Algae or disease?

Robert777

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I just bought 2 Dwarf Saggitaria, 1 Brazilian Sword and a plant they called "Star Plant".

The Sword and "Star" are looking good and green, but the Saggitaria is very light, almost a cream. I don't know if its supposed to be that color, but I know its not supposed to have little brown and green balls attached to it in the hundreds.

I initially thought it was algae, so I assumed I could rub it off. Didn't happen. The balls are hard and stick like glue.

Is this algae? Or is it a plant disease?
 

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Azhael

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I´d say it´s both.
There´s clearly a lot of algae, which is normal and as far as i know not a big problem.
But the lack of colour of those plants does look like it´s actually dead.
The water looks like it has an awful lot of chlorine (judging by the bubbles)...this might be causing the problems....
 

Robert777

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The water is actually Reverse Osmosis water. It could possibly be what was in the tank before, I tried to clean it as much as I could..

The plants weren't green when I got them, they were already this color, although I think I see green creeping into them.

Is there any way to safely get rid of this algae? It is rather unsightly.
 

Azhael

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I might be wrong, but i´m not sure that reverse osmosis water is good to use in tanks.
Where do all those bubbles come from then?
If the leaves are turning green it might be that they were perhaps kept with low light, or that the leaves are too new?
There are some products that preach to succesfully get rid of algae...in my experience they don´t. Algae (at least most kinds) are not bad for your tank, they actually contribute to the elimination of waste and oxygenation of water. To keep them under control, you can stuff the tank with live plants. They will compete with the algae and after some time they will most probably win the battle. Snails can also be of great help.
 

ferret_corner

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I think you're going to have to leave them until you see new leaves on the plant. Once you've made sure the plant is healthy enough to sprout new leaves you can cut away the old leaves.

You could try running fingernail over them to see if they'll scrape off. But I think thats all you can do for now. I looked up a lot of aquarium plant articles. They all recommend removing algae from plants but they specified "loose" and "slimy" algaes that wipe off fairly easily.
 

Robert777

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Ya I think its not good to use, but I have been using it for almost a year and nothing has happened. I can take tap water and treat it for when I remodel my tank. (that's why the plants are in an aquarium by themselves)

I hope they're just young and they will get green, if not I might just take them back. I have a snail in with them right now, he seems to be much more active when in with these plants. Maybe he is cleaning the algae. Hopefully it goes away soon.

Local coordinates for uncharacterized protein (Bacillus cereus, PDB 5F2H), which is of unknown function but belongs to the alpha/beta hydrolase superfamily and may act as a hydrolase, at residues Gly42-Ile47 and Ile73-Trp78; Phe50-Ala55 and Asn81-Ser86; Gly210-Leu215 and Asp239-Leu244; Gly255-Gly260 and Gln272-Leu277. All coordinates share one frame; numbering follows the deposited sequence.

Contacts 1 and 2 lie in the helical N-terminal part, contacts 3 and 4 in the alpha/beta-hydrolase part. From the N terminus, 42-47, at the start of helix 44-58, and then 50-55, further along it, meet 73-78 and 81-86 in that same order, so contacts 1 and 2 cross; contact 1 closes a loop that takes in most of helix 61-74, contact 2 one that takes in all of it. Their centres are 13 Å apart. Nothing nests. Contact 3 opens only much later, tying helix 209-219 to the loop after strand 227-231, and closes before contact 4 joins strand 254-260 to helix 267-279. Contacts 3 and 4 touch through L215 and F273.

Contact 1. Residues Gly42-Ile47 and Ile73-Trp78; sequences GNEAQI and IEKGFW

Thanks for helping. :D
 

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I think it's algae. Some kinds stick very tightly. New plants can be treated with various things to get rid of pests before introducing them to your tank.

I would encourage you to supplement the RO water with an approriate product (a pH buffer, RO Right, etc). There are very few fish or caudates that are well suited to live in straight RO water. It is stressful for the animals' kidneys, and the water tends to undergo pH crashes in long-term established tanks.
 

sean n dad

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Robert,
From the picture it looks like either the tank was just setup or a water change was done recently. What happens when you do a water change with TAP water the plants will begin to use up nutrients in the water column and start to photosynthethis. Be sure to use a Dechlorinator of some type to remove chlorine and other chemicals in water. I would also reccommend using a product to get the biological bacteria growing to help with break down of ammonia, nitriates & nitrites.
The first plant you list as Star grass is Heteranthera zosterifolia, the second is a Sagittari type. The last plant looks like what is sold as Brazilian Sword and is not a truly aquatic plant.
On the first wo it does look like algae and the plants look like they are suffering from lack of nutrients & proper lighting. I have posted a link to a planted aquarium web site that you will find helpful. I have found that much of the information here will appy to setting up t anks for newts.
Regards,
Ed

http://www.aquaticplantcentral.com/
 

Critter Mom

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Red algae will have a black appearance and will not come off easily. The affected leaves must be removed before it spreads, and the plants that are not truly aquatic removed before they rot and cause more problems. The non-aquatic plants could make a good house plant perhaps, or might live alright in a shallow water end of the tank if it has some substrate or gravel that slopes upward creating the land portion. Another great site for a listing of true aquatic plants is http://www.plantgeek.net and I hope this helps.

This website has a complete section on Algae too! :)
 
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